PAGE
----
Sadly for those still hopeful that there were plans for VR in Redmond outside of a business setting, it was soon confirmed that Remix 3D was indeed destined to be locked in the cupboard marked "it seemed a good idea at the time" on 10 January 2020. Just before the venerable Windows 7 breathes its last.
It's an ignoble end for the platform, launched around the time of the Windows 10 Creators Update, when it looked like Microsoft was keen to get creatives onboard. Now, sadly, Remix 3D can join the long list of other platforms, such as Groove, launched with much fanfare and then left to wither as the company moved on to more corporate climes.
VR headsets that aren't a HoloLens are surely next in line for that sad-faced Microsoft engineer and her freshly sharpened axe.
While the actual hardware remains as vapourlike as ever, Microsoft has continued to press ahead with the whole Quantum computing thing.
The company introduced the Quantum Development Kit (QDK) 18 months ago and last week lobbed the code onto GitHub for users to contribute their own apps and algorithms, as well help the software giant deal with the mind-bending concepts behind the technology.
The dream of Quantum computing is to perform complex operations far quicker than traditional computers, but the hardware is still a while away. That, however, has not stopped Microsoft relentlessly beating the drum for the technology.
The QDK includes the Q# programming language, simulators and resource estimators for quantum code. There are also extensions for Visual Studio and Visual Studio Code as well as Jupyter integration.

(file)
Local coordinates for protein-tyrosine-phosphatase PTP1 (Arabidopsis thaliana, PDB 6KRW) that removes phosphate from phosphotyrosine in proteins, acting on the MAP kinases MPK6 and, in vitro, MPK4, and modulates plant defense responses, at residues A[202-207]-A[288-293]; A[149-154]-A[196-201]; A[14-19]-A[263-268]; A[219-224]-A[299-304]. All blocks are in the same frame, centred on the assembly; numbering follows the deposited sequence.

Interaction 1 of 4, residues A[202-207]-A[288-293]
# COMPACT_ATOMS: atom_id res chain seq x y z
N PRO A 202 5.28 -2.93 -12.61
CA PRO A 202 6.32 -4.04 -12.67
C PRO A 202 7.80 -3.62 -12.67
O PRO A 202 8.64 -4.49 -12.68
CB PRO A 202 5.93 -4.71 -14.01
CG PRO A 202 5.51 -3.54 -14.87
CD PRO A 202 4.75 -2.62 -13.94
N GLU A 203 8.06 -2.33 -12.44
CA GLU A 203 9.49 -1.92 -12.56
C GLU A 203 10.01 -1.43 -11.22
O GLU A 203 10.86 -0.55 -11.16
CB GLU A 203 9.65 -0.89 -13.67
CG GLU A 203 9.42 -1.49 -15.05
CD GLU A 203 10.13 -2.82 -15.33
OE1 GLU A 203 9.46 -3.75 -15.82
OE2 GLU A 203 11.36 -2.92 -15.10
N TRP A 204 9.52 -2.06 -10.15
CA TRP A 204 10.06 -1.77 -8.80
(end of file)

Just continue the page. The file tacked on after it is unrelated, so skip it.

Microsoft continued its efforts to woo developers by buddying up with Atlassian to inflict Jira on Azure Pipelines. The theory goes that those who prefer Atlassian's take on issue tracking can kick things off in Jira while Azure Pipelines takes care or CI/CD.
The integration means that milestones like builds and deployments associated with a Jira issue can be tracked in Jira.
Azure Boards are all very well, but some users just want the CI/CD goodness.
Users, alas, have been underwhelmed so far. Some have commented that only GitHub is supported and the thing doesn't work with an Azure DevOps Git repo. Meaning commits aren't visible. Oops.
The Azure DevOps team admitted that there was "no official way" to do the linking, but promised pipeline traceability "soon".
As one user remarked as a one-star review was dispensed: "When is this 'soon'?"
Still, there were some other useful goodies dispensed last week to Visual Studio Code users not afraid to run the gauntlet of the Chromium Edge preview in the form of Elements for Microsoft Edge.
While in-browser DOM-botherers are nothing new, a VS Code extension allowing a user to inspect and debug the DOM from within the source editor itself is a handy thing to have. Changes to the CSS and HTML are updated in the web page, meaning a developer can remain in the warm embrace of VS Code. For Chromium Edge at least.
The Edge gang insist that this is not part of some nefarious plan to migrate the Edge DevTools out of the browser and fully into the VS Code IDE, but more aimed at improving developer workflow.
It is also very, very preview. More so, in our opinion, than the browser itself. So we'd advise some caution if you take it for a spin.
The team cheerfully admits that, as an early prototype, "it won't be perfect and we expect to learn a lot along the way." ®